Readers React

More law school grads fail bar exam, and it may not be their fault

To the editor: The reasons for the drastic drop in pass rates will never be made clear without more information on how the test is scored being disclosed by the National Conference of Bar Examiners (NCBE). ("Fewer law school graduates pass bar exam in California," Dec. 8)

Starting in July 2014, for the first time ever, raw scores are no longer disclosed to examinees. I called the California State Bar then the NCBE to ask why. No one had an answer. This is important because raw scores are used to scale the test, which in turn determines who passes.

Law School Admission Test scores for the July 2014 test takers were the same as those who took the July 2013 test. This and other relevant data reviewed by several law schools demanding explanations for these historically low scores do not support a less able pool of examinees graduating nationwide. It seems to be a problem with the test, not its takers.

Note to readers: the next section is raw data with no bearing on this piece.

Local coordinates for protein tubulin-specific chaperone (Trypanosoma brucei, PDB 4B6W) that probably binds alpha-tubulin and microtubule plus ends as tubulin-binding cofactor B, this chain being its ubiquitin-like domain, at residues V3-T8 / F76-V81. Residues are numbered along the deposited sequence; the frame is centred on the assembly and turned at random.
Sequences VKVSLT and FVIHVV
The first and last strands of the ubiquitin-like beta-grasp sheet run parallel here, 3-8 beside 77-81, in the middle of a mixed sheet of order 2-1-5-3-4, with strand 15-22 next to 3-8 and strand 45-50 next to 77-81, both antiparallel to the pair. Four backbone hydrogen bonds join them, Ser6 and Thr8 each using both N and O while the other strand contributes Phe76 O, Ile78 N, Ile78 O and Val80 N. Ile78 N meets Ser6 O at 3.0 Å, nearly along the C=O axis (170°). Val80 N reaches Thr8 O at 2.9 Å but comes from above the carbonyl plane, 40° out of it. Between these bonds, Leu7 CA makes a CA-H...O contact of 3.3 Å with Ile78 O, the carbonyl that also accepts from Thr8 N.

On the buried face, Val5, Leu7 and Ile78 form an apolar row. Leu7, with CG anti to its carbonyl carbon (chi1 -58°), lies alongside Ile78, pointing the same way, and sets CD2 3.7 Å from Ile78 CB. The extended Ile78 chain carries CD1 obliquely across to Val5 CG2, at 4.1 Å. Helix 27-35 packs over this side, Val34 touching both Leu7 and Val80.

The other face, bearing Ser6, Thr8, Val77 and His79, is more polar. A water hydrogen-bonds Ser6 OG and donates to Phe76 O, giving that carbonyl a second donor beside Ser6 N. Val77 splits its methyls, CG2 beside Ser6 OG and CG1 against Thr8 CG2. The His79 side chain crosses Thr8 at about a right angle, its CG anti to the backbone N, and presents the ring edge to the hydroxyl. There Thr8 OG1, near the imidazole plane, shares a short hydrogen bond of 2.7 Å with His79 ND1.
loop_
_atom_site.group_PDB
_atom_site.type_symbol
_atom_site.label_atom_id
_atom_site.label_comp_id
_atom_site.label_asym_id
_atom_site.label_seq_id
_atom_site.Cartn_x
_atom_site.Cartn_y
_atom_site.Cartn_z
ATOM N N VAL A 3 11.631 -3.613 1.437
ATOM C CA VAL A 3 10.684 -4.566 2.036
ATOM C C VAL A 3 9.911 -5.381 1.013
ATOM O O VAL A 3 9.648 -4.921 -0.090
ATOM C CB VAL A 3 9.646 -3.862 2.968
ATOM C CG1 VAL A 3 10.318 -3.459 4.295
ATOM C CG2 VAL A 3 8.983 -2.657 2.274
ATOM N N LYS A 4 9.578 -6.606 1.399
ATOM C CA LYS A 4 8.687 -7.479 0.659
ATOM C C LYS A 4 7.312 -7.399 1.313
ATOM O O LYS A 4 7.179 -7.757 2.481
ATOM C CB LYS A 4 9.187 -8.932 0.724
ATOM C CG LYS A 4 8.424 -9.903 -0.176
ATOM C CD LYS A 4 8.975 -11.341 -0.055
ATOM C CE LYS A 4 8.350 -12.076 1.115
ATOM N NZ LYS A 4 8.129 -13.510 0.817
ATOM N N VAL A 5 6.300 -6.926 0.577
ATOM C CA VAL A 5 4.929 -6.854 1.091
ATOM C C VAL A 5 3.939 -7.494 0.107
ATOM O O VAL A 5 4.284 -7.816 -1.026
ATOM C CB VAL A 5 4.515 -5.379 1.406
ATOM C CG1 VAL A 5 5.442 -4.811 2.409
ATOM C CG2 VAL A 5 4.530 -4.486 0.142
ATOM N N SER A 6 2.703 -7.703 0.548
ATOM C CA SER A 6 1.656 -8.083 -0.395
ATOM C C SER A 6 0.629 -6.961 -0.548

But we will never know without meaningful cooperation from the NCBE. As this situation makes clear, we should no longer rely on the word of a self-regulating organization that holds the level of power that the NCBE does.

Jennnie Welsh, Santa Barbara

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To the editor: I would suggest that the underlying reason fewer people are passing the bar exam is because fewer people want to become lawyers.

When I began in 1967, the practice of law was an honorable profession and cases were determined by addressing factual and legal issues in court. Today, however, the lawyer who attacks the other lawyer by the use of "dirty tricks" reminiscent of Richard Nixon is likely to be the one who prevails.

In civil litigation, for example, you have to keep the dates you plan to be on vacation secret to prevent the opposing lawyer from ruining your vacation by scheduling a deposition of your client during the time you'll be out of town. This isn't "addressing the legal issues." And it isn't why anyone would want to go to law school.

I am sorry to be so negative, but no one within my profession seems willing to do anything about this.

Arthur H. Weed, Santa Barbara

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